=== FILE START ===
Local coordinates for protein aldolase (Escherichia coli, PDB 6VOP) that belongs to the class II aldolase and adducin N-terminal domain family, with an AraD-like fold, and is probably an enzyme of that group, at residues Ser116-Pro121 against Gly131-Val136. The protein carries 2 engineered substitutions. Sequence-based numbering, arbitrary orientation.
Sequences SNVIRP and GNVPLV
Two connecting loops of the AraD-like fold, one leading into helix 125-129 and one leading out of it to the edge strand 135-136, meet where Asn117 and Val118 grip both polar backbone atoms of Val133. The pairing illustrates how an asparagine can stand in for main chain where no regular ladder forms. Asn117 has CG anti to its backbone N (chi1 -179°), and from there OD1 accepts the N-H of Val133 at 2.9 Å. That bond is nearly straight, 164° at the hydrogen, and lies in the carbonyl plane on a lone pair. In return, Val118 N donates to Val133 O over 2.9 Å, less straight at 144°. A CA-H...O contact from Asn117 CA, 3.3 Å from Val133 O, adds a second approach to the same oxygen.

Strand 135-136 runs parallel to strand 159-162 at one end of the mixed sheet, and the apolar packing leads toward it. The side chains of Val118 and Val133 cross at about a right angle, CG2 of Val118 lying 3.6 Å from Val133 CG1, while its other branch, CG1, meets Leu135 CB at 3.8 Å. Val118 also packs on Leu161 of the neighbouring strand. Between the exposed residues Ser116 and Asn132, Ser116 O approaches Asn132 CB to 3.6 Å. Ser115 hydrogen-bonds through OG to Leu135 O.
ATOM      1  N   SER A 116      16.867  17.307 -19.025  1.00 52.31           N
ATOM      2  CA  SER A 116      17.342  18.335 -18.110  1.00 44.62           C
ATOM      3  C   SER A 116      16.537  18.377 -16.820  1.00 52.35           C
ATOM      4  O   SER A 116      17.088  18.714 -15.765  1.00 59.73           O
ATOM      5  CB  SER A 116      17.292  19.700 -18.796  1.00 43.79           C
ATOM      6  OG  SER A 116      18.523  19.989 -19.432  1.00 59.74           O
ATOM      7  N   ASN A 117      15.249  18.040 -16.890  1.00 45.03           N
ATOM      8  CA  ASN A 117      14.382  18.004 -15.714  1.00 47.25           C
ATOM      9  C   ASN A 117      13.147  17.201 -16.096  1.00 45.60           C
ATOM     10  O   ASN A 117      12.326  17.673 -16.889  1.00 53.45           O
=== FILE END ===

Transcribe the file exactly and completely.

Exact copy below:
Local coordinates for protein aldolase (Escherichia coli, PDB 6VOP) that belongs to the class II aldolase and adducin N-terminal domain family, with an AraD-like fold, and is probably an enzyme of that group, at residues Ser116-Pro121 against Gly131-Val136. The protein carries 2 engineered substitutions. Sequence-based numbering, arbitrary orientation.
Sequences SNVIRP and GNVPLV
Two connecting loops of the AraD-like fold, one leading into helix 125-129 and one leading out of it to the edge strand 135-136, meet where Asn117 and Val118 grip both polar backbone atoms of Val133. The pairing illustrates how an asparagine can stand in for main chain where no regular ladder forms. Asn117 has CG anti to its backbone N (chi1 -179°), and from there OD1 accepts the N-H of Val133 at 2.9 Å. That bond is nearly straight, 164° at the hydrogen, and lies in the carbonyl plane on a lone pair. In return, Val118 N donates to Val133 O over 2.9 Å, less straight at 144°. A CA-H...O contact from Asn117 CA, 3.3 Å from Val133 O, adds a second approach to the same oxygen.

Strand 135-136 runs parallel to strand 159-162 at one end of the mixed sheet, and the apolar packing leads toward it. The side chains of Val118 and Val133 cross at about a right angle, CG2 of Val118 lying 3.6 Å from Val133 CG1, while its other branch, CG1, meets Leu135 CB at 3.8 Å. Val118 also packs on Leu161 of the neighbouring strand. Between the exposed residues Ser116 and Asn132, Ser116 O approaches Asn132 CB to 3.6 Å. Ser115 hydrogen-bonds through OG to Leu135 O.
ATOM      1  N   SER A 116      16.867  17.307 -19.025  1.00 52.31           N
ATOM      2  CA  SER A 116      17.342  18.335 -18.110  1.00 44.62           C
ATOM      3  C   SER A 116      16.537  18.377 -16.820  1.00 52.35           C
ATOM      4  O   SER A 116      17.088  18.714 -15.765  1.00 59.73           O
ATOM      5  CB  SER A 116      17.292  19.700 -18.796  1.00 43.79           C
ATOM      6  OG  SER A 116      18.523  19.989 -19.432  1.00 59.74           O
ATOM      7  N   ASN A 117      15.249  18.040 -16.890  1.00 45.03           N
ATOM      8  CA  ASN A 117      14.382  18.004 -15.714  1.00 47.25           C
ATOM      9  C   ASN A 117      13.147  17.201 -16.096  1.00 45.60           C
ATOM     10  O   ASN A 117      12.326  17.673 -16.889  1.00 53.45           O